After months of fighting for a fair labor contract, workers at the Macy’s Union Square location went on strike on December 23 and 24. Contract negotiations between members of the United Food and Commercial Workers (UFCW) Local 5 and the company had broken down, with the company’s offer rejected as harmful to workers and customers, including pay raises found to be insufficient in the face of a San Francisco cost of living that has skyrocketed over the past year.
Two picket lines covered the entirety of the store on Geary and O’Farrell Streets while the store remained open for business. Chants of “Don’t shop at Macy’s!” greeted holiday shoppers, who navigated picket lines and a giant inflatable Scabby rat, while others stopped to support the striking workers and take up picket signs themselves.
“They’re trying to get rid of the full-time positions of the merchandisers, the merchandisers that are our backbone,” said Elizabeth Dmitriew, a salesperson at the domestics department for over 30 years. “Macy’s was given ample opportunity to work this out with us, and they’re not suffering any losses.”
Striking workers distributed flyers reading, “Despite more than $25 billion in sales and a profit of more than $1 billion over the last 12 months, Macy’s has offered its associates a pay increase of less than 2.5% an hour over three years while proposing to reduce staff, undermine seniority rights, and refusing to provide affordable health insurance. The result of the company’s insulting offer would be increased poverty for workers and less customer service for shoppers.”
Macy’s reported $108 million in their third-quarter net income. According to John Frahm, secretary-treasurer of UFCW Local 5, the company claimed that they “couldn’t afford a reasonable offer.” He also said that there are provisions in the contract that doesn’t require Macy’s to pay for sick leave until after a waiting period, and if workers are eligible for sick leave, they’d only pay them for 75% of it.
“Nobody is ever 75% sick,” said Frahm. “So, if I was scheduled to work eight hours and I’m past my waiting period, I only get six hours of pay. In this environment, they must come to work when they’re sick because they can’t afford to stay home.”
Frahm also expressed gratitude for other unions that work at Macy’s, showing solidarity, such as SEIU Local 87, which represents janitorial staff. He also noted that supporters came by to deliver cookies, customers joined the picket line, and drivers passing by honked their horns in support.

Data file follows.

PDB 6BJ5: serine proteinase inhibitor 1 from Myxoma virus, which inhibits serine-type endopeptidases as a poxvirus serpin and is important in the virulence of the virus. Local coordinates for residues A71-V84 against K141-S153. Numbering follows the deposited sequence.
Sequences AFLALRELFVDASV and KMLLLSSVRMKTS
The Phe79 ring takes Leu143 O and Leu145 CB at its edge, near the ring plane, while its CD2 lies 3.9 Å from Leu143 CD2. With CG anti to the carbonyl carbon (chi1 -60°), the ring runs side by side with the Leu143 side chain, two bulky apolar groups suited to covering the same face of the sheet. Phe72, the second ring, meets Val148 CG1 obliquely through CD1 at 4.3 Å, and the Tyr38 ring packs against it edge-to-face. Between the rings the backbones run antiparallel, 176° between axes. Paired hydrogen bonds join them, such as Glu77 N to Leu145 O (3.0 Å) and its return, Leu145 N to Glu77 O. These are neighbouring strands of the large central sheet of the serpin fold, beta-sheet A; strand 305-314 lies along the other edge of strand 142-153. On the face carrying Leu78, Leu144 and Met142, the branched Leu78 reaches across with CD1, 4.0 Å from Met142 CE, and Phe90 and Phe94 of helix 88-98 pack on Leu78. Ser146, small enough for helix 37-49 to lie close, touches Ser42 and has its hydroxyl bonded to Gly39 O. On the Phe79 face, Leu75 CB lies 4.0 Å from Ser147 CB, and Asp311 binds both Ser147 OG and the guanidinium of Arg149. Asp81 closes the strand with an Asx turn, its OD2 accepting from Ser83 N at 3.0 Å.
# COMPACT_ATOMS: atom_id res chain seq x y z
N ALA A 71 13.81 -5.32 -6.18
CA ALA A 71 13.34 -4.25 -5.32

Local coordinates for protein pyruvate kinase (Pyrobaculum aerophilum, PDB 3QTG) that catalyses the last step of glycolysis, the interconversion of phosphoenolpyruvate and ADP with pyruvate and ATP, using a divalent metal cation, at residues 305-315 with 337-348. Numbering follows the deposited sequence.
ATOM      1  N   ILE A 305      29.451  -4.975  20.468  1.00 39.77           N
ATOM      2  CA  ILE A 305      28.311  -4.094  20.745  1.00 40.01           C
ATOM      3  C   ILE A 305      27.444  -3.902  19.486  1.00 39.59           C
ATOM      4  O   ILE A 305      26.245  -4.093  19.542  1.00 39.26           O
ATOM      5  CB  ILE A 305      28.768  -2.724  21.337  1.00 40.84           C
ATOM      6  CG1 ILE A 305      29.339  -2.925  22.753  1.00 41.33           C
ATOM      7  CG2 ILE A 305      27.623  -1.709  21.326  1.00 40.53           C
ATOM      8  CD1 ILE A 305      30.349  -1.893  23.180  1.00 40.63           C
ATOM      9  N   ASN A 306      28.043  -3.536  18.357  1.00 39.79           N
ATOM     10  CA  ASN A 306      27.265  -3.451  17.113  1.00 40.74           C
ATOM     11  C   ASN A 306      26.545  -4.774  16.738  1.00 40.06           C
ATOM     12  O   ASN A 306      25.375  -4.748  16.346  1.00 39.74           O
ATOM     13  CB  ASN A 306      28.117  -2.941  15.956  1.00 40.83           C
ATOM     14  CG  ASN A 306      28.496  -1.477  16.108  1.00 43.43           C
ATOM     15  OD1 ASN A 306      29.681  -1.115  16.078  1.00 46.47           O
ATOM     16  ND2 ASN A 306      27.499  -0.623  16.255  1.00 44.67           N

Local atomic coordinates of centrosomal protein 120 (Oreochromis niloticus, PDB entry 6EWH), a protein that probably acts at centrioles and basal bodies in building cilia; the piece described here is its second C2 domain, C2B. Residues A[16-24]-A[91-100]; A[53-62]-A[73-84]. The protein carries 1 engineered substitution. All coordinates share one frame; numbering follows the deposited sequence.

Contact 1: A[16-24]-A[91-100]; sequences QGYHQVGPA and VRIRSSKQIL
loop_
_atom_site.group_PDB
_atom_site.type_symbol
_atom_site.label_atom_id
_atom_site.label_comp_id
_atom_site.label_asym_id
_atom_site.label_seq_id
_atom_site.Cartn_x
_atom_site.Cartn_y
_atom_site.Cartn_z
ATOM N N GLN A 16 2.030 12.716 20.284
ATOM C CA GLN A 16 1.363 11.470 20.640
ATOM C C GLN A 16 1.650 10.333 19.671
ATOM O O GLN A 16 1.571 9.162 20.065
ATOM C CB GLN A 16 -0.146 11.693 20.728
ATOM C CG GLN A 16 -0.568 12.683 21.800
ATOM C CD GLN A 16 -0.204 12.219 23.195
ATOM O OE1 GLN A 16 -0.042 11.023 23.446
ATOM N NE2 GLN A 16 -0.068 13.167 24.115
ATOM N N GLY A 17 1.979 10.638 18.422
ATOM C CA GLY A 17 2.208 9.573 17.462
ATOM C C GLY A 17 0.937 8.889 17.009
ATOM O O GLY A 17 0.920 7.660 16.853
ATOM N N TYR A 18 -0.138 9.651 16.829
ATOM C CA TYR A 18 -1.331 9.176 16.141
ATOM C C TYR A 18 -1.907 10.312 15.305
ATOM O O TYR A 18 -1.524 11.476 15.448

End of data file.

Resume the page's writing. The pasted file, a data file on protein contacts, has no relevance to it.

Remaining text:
Gladys Orellana, a merchandiser in the handbag department, said that even after working at Macy’s for 22 years, it’s especially hard now to pay for rent and food. “Everything is expensive,” she said. “I have to pay for everything to support my family, so it’s really hard.”
Joanne Billante, a salesperson at the fashion jewelry department, works full-time, but is afraid that the company will reduce her hours to part-time. “After 38 years at Macy’s, I only make $20 per hour. People think I’m making a lot of money here after working here for so long, and now the company wants to cut us to part-time so they don’t have to pay for benefits.”
Billante also said she accrued ample vacation time, but with the threats of being cut to part-time, her vacation time could be reduced from 30 days to 2 days.
According to Frahm, Macy’s responded to the strike by claiming they were “saddened” by the vote to authorize the strike and that they received complaints about “being too loud.” They’re also telling workers that the strike is costing them a lot of money.
“The union gave them every alternative and plenty of opportunities to give us a better contract,” said Dmitriew. “We could’ve gone on strike on Black Friday, which could’ve hurt the business a little bit. But we gave them plenty of time to work this out with us, so they’re not losing money over this.”
As of now, the union is encouraging the company to come back to the bargaining table. Frahm said if they will not work to reach a reasonable agreement, they’re prepared to organize more pickets.
“Whether it’s gonna be two days again or whether it’s going to be ongoing will be a decision made by the membership,” said Frahm. “We’re fully prepared to go ahead and strike again if necessary.”
Photos by Savannah Kuang